Big Brother surveillance technology just got a whole lot more clever, thanks to scientists from UCLA. They've developed a camera system that automatically generates a live text description of what it's seeing for better search-engine monitoring.
The system is dubbed I2T, for "image to text", and it's a collection of extremely clever computer vision algorithms that analyze the ongoing video stream from a typical surveillance camera that you may see watching a store or a busy road intersection in a city.
The core of I2T is a vast database of images and objects that the algorithms consult when they're trying to recognize objects in the video scenes—there are over two million images covering 500 categories of object. I2T grabs a video frame, works out what is background information and ignores it, then tries to recognize objects in the scene, before spitting out a semi-natural language description of what's going on. For example, it's smart enough to detect an object moving from one scene to another and can report a car jumping a red light at a traffic stop. It can even remember if a particular object leaves the scene and returns, which may have potential in attempting to spot activities like criminals casing a location before attempting a crime.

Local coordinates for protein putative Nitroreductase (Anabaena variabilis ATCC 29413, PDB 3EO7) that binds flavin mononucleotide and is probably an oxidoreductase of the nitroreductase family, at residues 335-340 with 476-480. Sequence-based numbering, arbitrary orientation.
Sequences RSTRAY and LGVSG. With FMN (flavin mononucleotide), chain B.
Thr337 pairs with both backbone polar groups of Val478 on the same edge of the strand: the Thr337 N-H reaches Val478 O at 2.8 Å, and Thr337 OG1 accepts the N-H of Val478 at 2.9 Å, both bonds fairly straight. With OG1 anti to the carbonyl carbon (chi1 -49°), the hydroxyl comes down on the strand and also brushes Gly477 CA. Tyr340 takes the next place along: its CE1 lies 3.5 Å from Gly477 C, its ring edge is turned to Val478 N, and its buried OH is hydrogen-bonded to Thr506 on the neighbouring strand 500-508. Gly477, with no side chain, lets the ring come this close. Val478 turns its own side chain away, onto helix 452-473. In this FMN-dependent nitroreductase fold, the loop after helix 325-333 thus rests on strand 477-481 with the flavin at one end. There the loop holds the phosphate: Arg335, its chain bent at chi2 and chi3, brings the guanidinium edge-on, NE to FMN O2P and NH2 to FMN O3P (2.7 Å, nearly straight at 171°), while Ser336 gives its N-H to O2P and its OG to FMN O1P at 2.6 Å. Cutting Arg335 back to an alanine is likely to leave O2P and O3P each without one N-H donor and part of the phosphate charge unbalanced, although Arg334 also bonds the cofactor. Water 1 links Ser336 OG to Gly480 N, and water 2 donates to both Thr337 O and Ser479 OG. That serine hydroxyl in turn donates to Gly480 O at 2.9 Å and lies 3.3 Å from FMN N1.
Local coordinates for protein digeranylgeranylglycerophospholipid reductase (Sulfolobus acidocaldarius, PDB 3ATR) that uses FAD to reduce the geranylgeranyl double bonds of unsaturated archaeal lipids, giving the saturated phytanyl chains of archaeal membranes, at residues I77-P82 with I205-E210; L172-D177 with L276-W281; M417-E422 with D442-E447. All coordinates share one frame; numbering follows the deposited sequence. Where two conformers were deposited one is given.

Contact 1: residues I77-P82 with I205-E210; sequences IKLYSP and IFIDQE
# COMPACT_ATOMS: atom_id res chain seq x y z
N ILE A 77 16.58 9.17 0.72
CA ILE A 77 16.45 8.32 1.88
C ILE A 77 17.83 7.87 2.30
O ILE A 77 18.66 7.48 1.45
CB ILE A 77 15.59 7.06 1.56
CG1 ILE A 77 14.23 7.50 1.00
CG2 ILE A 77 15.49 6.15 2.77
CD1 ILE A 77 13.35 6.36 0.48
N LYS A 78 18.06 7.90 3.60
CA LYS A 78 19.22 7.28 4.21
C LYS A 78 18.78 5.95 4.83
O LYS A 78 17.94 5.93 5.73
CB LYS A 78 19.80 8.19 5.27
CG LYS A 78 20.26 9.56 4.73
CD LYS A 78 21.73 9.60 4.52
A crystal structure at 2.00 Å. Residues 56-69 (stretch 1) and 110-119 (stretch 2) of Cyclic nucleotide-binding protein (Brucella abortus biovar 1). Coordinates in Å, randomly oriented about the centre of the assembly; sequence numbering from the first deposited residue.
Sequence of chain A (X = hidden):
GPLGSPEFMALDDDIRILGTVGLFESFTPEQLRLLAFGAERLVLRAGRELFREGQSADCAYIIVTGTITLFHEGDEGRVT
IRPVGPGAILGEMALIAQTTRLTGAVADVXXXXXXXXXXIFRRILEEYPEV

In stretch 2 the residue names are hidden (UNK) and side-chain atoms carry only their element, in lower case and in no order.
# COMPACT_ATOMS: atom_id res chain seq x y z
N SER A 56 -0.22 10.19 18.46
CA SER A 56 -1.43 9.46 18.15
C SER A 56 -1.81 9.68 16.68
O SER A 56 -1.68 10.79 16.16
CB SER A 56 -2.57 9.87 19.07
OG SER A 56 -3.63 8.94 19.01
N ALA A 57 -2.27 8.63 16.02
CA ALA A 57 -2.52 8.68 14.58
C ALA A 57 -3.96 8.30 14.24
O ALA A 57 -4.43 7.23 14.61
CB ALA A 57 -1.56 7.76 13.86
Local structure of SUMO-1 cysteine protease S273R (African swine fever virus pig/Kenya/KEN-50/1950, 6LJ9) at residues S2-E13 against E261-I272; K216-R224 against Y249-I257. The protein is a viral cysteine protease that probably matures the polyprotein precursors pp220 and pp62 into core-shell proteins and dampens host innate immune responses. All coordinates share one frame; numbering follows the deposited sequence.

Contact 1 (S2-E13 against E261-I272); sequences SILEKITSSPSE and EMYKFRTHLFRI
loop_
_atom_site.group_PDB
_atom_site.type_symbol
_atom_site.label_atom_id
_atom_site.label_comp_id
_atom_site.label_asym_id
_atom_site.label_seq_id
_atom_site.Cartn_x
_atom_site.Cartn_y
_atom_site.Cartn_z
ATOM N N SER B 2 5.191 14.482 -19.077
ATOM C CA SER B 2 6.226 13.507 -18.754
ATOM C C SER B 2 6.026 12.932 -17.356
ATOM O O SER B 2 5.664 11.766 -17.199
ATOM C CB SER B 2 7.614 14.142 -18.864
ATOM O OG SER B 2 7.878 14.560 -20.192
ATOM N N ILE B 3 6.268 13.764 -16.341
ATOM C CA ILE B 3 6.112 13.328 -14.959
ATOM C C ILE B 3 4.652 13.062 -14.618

The clever part is the text output, of course. Surveillance footage typically requires a pair of human eyes to monitor it to watch for what's going on, as machine's aren't that good at this task yet. And searching through a vast array of video footage for a particular event usually requires some chump doing so manually. Being able to search for keywords in a text archive is a much simpler way to access the relevant moments in a camera surveillance history.
I2T's database may be vast, but it's not large enough (and the system's not quite intelligent enough yet) to be extremely useful in a real-life situation. The technology does point to the future though, where super-smart surveillance cams can self-analyze what's going on, and spit out natural language descriptions of the events in real time, which can then be accessed through a regular search engine system like Google. This may even have applications in less serious implementations like YouTube videos, where Google's already experimenting with automatic speech transcription technology for subtitles.